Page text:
Koami Jinja is one of the few surviving shrines that was constructed using wood from the cypress tree in Chuo Ward and is officially registered as a municipal cultural asset. Today’s main hall and kagura hall were constructed in 1942, and the main hall adheres to traditional design with elaborately sculptured ornaments.
The shrine holds a doburoku (crude home-brewed sake) festival annually on the same day in November. It’s regarded as one of the two major doburoku festivals in the Kanto region. Home-brewed sake will be offered to visitors in prayer for the productiveness of grain, a perfect state of health and for good luck. Don’t miss the Sato-kagura Shinto dance performance at 12:30.
The Ark Hills antique market is much classier compared to some of Tokyo’s usual fairs. In addition to the amazing finds you can usually dig up at a flea market like jewelry and home goods, you can also find stylish […]
Every year, local shoemakers gather at Tamahime Inari Shrine for the Kon-Kon Kutsu Ichi (“Shoe Festival”). In a gesture of customer appreciation, these companies sell their goods (men’s shoes, women’s shoes, sneakers, sandals, bags, belts, leather accessories and material, etc.) for […]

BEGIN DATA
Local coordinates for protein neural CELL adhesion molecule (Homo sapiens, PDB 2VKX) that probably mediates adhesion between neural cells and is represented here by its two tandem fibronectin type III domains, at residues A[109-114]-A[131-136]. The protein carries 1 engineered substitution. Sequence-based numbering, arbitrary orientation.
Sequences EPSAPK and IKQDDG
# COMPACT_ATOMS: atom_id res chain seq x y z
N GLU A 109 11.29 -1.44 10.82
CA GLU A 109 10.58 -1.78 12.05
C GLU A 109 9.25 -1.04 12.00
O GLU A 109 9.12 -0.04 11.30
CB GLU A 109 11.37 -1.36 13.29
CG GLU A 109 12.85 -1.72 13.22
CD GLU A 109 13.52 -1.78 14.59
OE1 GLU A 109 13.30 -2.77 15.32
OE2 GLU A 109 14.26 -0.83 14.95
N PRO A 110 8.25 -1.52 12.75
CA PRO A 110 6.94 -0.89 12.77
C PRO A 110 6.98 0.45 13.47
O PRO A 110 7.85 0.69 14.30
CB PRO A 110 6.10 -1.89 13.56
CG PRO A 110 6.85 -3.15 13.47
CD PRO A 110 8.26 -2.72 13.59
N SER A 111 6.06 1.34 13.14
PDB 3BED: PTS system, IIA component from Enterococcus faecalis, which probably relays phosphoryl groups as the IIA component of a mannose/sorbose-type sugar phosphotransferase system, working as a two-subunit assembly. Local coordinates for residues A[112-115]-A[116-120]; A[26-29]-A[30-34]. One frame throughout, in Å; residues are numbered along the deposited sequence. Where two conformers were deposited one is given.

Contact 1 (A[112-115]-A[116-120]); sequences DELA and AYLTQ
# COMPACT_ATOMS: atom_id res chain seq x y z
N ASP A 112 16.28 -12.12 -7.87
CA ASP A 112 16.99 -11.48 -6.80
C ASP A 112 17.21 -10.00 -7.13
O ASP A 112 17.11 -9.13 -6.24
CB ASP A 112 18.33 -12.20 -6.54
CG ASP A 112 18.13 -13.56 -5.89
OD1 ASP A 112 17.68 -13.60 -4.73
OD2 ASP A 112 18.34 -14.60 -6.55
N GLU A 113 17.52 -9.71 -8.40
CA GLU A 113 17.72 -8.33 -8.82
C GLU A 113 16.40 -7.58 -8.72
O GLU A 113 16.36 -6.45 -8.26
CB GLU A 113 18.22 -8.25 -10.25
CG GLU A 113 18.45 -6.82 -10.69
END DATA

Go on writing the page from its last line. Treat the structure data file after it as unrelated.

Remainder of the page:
Watching Sumo wrestlers trying to make babies cry might seem like an odd pastime, but in Asakusa’s Sensoji it’s an age-old tradition. The 400-year-old event takes place at a few different temples and shrines across Japan but this is by […]
Ryogoku is a neighborhood with a long history as the center of Japan’s national sport of sumo. It’s also the home to some major museums. This event, was started to highlight the many points of interest in the area (nigiwai is […]